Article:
Our new National Transitions Strategy will improve outcomes for children and young people experiencing mental ill health in their transitions to adulthood.
Create and renew safe places to play
We will deliver a programme of activities for children and young people over the summer to help them socialise, play and reconnect following the experience of lockdown.
We will renew every play park in Scotland, so that all children have access to quality play in their own community, backed by £60 million.
Ensure opportunities for all
We will continue our Young Person’s Guarantee to ensure that every young person aged between 16 and 24 in Scotland has the opportunity to go to university or college, secure a job, an apprenticeship, or training programme, or take part in a formal volunteering programme.
And we will equip all school leavers, regardless of their background, with a School Leavers’ Toolkit of practical skills for life – such as financial literacy, budgeting, civic and democratic rights.
Abolish council tax for under-22s
In recognition of the impact COVID has had on the lives and opportunities of young people, we will increase the age at which young people become eligible for council tax from 18 to 22.
For a young person living in a Band B property, that’s an annual saving of around £750.
Free, greener travel
We will extend free bus travel to everyone under the age of 22, helping young people to see friends and family, get to work, college or university and to travel across Scotland.
We will provide free bikes for all children of school age who cannot afford them – and ensure every child in Scotland leaves school with the ability to cycle safely.
Strengthen children’s rights and representation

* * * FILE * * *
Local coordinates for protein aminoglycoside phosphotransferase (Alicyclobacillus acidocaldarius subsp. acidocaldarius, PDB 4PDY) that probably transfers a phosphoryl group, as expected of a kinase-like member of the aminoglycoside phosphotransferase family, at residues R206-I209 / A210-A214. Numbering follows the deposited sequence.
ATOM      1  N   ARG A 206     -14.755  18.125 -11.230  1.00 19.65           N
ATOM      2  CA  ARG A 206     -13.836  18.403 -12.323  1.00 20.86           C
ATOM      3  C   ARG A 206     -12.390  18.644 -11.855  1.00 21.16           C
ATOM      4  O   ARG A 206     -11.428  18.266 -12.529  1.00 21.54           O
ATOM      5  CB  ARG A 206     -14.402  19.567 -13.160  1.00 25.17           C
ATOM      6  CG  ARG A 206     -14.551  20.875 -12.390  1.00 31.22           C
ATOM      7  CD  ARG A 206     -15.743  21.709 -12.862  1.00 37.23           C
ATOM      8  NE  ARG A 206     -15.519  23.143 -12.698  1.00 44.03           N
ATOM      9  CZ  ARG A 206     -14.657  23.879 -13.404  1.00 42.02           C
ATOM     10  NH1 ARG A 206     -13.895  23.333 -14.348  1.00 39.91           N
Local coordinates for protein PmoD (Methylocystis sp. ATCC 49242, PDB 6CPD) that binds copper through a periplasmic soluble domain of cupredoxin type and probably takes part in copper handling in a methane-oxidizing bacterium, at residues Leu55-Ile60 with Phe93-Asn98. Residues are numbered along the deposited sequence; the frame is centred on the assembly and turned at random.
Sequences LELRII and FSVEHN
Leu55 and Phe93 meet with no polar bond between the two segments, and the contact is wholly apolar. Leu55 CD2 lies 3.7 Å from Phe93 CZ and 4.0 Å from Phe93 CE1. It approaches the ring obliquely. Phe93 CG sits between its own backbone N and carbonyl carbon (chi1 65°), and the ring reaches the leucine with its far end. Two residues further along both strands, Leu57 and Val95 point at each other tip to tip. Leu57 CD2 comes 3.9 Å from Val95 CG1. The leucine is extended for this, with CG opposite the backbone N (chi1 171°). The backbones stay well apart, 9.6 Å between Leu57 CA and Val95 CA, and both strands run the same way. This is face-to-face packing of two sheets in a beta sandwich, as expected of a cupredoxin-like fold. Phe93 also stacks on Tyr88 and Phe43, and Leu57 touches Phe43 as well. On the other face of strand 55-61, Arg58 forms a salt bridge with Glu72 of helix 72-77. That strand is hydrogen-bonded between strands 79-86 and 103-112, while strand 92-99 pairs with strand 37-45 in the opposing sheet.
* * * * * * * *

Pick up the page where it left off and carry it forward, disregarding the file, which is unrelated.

Building on the success of Scotland’s first Citizens Assembly, we will establish an assembly for children and young people under 16 to ensure their better representation.
And we will implement the UN Convention on the Rights of the Child within the first six months – if the UK Tory government attempts to strike it down, we will fight a legal challenge.
Reform the justice system for children and young people
We want to ensure that the journey from disclosure to recovery respects the rights and wellbeing of children and young people.
Instead of having to go to multiple different services in multiple locations, all the care and support a child and their family needs will be delivered under one roof – at the new ‘Bairn’s Hoose’.
We will ensure that every child victim/witness will have access to a Bairn’s Hoose by 2025.
Deliver fairness for care experienced young people
We remain fully committed to Keep The Promise – implementing the findings and recommendations of the Independent Care Review by 2030.
We will invest £10 million to establish a new Care Experienced Grant.
This will be an annual grant of £200 paid to support around 50,000 young care experienced people between the ages of 16 and 26 – who often don’t have access to the ‘bank of mum and dad’ – with £2000 over a decade as they enter adulthood.